Ailing from complications related to a respiratory illness, Barnette Nichols told his family, "I realize I'm not getting any better. I've done everything I can do. I'm ready to go."
On Tuesday, Nichols died at age 80, leaving behind a Chester County community he served for decades with a compassion, sense of justice and zeal that those closest to him said will be hard to live without.
"He just always was helping people," his daughter Debbie McMinn said. "He was very busy all the time. This was like breathing to him. He would just get up every morning and do it."
In the 47 years that Nichols sat on Richburg's Town Council, he became known as a tireless and outspoken advocate for the community of 275 residents 16 miles south of Rock Hill.
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And he wasn't afraid of ruffling feathers.
"You always knew where you stood with him," McMinn said.
In the 1990s, the Environmental Protection Agency announced plans to remove contaminated water from an abandoned toxic waste storage facility between Richburg and Fort Lawn by pumping it through the local sewer system.
Nichols strongly opposed it. He formed a group of more than 300 residents to fight the proposal. They succeeded, and the EPA even cited their efforts as a model for how communities could work with the federal organization to clean up Superfund sites.
A 1996 EPA newsletter quotes Nichols as saying: "I would like to see EPA appoint a committee from the community to work with them. ... I'd like the community to be involved; then we wouldn't have to be wondering what EPA was doing."
More recently, he and colleagues on the town's five-member council challenged Chester County leaders over plans to build a waste-to-energy incinerator nearby.
"We're right here in the heart of Chester County," Nichols said in late 2009. "It would've been the proper thing to come to our government first. It had never surfaced until about 30 days ago, and they've been working on it for 14 months.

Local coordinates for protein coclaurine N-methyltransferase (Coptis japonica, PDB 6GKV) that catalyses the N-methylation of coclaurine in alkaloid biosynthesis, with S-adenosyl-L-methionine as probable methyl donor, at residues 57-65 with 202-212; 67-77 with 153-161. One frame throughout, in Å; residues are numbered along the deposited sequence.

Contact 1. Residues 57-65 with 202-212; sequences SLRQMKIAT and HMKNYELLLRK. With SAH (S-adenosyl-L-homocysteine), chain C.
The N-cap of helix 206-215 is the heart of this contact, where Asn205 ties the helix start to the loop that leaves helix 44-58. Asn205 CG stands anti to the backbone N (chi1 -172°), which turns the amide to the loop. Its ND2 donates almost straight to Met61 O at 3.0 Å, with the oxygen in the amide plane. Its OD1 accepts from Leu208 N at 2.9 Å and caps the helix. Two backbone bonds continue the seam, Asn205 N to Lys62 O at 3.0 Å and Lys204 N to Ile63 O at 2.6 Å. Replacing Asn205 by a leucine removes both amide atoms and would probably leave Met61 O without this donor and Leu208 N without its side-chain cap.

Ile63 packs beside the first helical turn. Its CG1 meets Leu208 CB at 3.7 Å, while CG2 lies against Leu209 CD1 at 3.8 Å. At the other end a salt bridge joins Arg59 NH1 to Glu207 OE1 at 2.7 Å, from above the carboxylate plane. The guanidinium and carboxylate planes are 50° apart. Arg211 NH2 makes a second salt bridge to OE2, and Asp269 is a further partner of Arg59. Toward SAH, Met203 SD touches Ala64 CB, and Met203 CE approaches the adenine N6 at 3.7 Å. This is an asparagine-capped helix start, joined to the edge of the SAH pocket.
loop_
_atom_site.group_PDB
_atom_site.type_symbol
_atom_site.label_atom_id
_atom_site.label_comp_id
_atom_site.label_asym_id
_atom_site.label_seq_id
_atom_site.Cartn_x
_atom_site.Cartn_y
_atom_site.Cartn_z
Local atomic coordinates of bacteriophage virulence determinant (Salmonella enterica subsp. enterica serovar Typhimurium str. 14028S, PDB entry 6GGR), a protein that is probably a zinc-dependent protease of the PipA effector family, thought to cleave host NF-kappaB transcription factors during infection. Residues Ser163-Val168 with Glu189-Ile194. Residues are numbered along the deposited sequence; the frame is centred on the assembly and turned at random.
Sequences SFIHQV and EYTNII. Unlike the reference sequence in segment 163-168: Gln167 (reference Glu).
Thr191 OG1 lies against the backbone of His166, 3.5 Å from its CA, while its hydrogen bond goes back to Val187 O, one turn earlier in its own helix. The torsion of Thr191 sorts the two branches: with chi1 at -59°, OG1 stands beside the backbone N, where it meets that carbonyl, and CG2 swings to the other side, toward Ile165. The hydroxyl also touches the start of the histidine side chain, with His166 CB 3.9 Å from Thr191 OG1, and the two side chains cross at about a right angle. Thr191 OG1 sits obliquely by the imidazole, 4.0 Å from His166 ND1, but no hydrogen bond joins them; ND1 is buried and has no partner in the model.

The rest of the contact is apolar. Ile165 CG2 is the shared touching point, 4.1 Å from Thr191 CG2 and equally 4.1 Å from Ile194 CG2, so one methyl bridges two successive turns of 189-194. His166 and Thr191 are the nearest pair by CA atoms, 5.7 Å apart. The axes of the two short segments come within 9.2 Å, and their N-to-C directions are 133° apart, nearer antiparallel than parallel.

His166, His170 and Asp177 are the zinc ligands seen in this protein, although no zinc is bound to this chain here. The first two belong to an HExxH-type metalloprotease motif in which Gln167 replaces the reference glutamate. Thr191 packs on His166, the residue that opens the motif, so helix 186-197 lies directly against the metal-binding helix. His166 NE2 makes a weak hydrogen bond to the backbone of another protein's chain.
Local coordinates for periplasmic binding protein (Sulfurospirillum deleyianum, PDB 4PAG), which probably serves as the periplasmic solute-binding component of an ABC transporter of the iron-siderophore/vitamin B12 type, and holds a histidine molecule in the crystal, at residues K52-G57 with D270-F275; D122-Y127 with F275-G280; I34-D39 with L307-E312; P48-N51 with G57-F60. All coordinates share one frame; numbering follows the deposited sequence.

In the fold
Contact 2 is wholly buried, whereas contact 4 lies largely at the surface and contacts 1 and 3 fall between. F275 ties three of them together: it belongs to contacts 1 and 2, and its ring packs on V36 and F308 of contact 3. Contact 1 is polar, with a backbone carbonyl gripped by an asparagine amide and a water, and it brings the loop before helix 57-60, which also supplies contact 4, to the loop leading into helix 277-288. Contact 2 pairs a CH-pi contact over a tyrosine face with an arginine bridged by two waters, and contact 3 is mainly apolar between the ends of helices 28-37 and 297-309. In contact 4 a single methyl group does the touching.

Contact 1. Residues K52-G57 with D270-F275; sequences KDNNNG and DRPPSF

"We have a right to know. They have a duty to tell us."
Nichols' life outside of politics was no less exciting.
He spent free time flying planes, taking road trips on his Honda Gold Wing motorcycle and tending to his flowers.
He was partial to his field of sunflowers, which children visited on school field trips when they bloomed.
Nichols was an auxiliary police officer, a Chester water commissioner and a volunteer firefighter. He got the town its first fire truck and became the town's fire chief.
In 1998, the state firefighters' association named him Firefighter of the Year.
When a water main at the Chester County Hospital broke the previous winter, Nichols used fire truck hoses to force water into the hospital's pipelines. He directed firefighters from four departments for 18 hours as they pumped 65,000 gallons of water to the hospital, keeping it open until the pipes were fixed.
Weeks earlier, a man driving a stolen tractor-trailer led police on a high-speed chase down Interstate 77 before crashing off Exit 65, the Richburg exit.
The thief survived, and a 14-hour standoff ensued.
Authorities considered shooting the suspect with a sniper rifle, said Tommy McMinn, Nichols' son-in-law and a volunteer firefighter at the time.
Nichols suggested spraying water with a fire hose into the truck instead. The pressure blew out the truck's windows and water filled the cab in 35-degree weather. Police fired tear gas, which forced the man out.
"That was a challenge because he was in there with a gun," Nichols said at the time.
"We didn't want to have a scene on national television."
Just something he did
Nichols, whom friends called "Barney," was born in Rock Hill.
After serving with the Army in Germany during the Korean War, he returned to work at the Rock Hill Printing and Finishing Co., also known as the Bleachery. He started in 1955, making 89 cents an hour.
By the end of his 47-year career there, he had been a carpenter, a chemical mixer and a maintenance supervisor.
He also was active in preserving the Bleachery's historical qualities and eventually oversaw the building's demolition.
Nichols was first elected to Richburg's Town Council in 1964.
In an early, high-profile achievement, he and colleagues successfully lobbied the state to run the newly planned I-77 through Richburg.
What people likely will remember Nichols for most was his sense of humor and desire to help others, said Cathy Mobley, a longtime friend.
"He just had that kind of sense of humor," she said. "You had to be there to see it because you wouldn't believe what came out of his mouth."
"He was kind of like Archie Bunker in some respects," Debbie McMinn said.
When new faces arrived in town, Nichols was eager to greet and introduce them to his wife, Jean, who specializes in genealogy.
"He would say, 'I can tell you about who's living, and my wife can tell you about who's dead,'" Mobley said.
"People he met in Richburg and Rock Hill, if they needed something and he could help, he would," said Tommy McMinn, now Richburg's planning director.
McMinn, who specializes in electrical work, would get calls from Nichols, who would say, "Come with me; this person needs some lights fixed."
McMinn would do the work while Nichols chatted with the person. They would never accept money for the work, Tommy McMinn said.
"It was just something he did to help people out."